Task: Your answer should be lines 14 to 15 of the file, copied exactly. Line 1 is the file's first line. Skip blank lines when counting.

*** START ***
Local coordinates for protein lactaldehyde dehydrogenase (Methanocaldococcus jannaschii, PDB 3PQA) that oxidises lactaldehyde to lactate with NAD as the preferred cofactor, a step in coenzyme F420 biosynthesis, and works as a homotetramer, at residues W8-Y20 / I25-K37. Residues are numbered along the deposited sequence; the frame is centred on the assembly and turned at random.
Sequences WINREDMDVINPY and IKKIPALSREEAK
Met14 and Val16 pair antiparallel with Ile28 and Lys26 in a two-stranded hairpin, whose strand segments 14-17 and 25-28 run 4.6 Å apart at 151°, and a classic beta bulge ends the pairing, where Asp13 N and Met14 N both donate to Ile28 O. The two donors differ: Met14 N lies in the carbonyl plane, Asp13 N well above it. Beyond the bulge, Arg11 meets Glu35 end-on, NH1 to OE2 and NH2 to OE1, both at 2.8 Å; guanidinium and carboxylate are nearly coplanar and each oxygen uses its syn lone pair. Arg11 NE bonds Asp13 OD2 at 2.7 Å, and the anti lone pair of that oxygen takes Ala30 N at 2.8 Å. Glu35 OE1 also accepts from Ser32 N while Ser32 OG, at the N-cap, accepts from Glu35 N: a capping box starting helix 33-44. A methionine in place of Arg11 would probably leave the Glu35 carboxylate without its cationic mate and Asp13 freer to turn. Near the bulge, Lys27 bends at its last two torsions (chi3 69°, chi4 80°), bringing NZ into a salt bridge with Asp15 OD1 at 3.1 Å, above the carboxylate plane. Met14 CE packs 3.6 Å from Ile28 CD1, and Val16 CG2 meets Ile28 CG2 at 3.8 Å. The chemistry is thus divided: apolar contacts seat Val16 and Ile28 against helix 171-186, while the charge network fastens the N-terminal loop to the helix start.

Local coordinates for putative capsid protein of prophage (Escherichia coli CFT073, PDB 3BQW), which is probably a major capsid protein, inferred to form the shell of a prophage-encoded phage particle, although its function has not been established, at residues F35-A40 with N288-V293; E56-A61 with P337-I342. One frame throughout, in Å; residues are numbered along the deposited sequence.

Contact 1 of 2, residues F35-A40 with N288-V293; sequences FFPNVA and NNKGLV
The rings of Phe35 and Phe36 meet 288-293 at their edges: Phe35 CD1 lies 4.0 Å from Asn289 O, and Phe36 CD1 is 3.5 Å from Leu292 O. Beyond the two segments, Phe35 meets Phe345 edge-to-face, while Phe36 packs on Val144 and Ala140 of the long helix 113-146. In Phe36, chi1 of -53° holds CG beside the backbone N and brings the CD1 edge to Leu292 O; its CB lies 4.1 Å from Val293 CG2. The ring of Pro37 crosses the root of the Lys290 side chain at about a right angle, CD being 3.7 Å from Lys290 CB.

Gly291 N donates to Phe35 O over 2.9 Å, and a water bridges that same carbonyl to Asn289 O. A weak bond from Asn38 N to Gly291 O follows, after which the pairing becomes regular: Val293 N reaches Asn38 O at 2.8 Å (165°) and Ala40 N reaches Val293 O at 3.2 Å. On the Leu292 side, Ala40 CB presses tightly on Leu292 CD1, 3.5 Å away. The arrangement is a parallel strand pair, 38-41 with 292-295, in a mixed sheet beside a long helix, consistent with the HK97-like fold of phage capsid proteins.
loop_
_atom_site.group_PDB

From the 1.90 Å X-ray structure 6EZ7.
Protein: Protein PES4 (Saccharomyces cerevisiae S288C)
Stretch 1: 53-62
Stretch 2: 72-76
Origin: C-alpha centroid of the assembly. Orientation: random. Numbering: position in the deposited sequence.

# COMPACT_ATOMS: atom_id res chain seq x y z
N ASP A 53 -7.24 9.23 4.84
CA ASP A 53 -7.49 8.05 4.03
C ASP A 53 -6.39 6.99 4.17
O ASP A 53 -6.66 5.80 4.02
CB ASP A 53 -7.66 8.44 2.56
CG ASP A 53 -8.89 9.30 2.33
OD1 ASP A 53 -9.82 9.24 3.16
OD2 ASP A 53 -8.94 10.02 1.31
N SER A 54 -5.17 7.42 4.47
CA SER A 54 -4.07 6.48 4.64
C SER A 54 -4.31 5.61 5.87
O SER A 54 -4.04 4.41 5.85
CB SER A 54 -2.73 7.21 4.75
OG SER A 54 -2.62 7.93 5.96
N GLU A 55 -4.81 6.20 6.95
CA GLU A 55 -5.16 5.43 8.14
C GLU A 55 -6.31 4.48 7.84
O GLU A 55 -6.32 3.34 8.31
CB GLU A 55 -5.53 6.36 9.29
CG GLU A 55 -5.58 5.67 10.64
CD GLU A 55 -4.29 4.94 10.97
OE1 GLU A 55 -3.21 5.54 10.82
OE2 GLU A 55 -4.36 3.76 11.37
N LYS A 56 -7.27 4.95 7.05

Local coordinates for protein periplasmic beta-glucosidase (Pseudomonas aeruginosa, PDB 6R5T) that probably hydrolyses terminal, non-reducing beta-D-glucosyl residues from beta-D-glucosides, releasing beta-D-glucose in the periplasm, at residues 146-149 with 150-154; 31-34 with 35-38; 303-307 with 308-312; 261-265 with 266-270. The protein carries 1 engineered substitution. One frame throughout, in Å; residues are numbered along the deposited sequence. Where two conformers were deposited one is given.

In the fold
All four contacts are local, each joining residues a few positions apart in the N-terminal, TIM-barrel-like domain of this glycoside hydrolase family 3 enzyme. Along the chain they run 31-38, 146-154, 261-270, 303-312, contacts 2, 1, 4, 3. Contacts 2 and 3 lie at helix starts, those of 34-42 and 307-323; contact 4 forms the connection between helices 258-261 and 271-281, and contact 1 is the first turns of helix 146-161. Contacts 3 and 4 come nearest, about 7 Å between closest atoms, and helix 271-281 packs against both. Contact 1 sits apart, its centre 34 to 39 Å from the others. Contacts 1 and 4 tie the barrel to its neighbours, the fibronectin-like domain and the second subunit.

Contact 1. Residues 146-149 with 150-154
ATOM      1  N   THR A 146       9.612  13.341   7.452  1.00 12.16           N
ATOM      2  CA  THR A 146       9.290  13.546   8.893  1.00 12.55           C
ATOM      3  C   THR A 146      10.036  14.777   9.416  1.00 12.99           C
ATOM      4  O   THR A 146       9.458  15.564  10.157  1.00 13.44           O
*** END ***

Origin: C-alpha centroid of the assembly. Orientation: random. Numbering: position in the deposited sequence.

# COMPACT_ATOMS: atom_id res chain seq x y z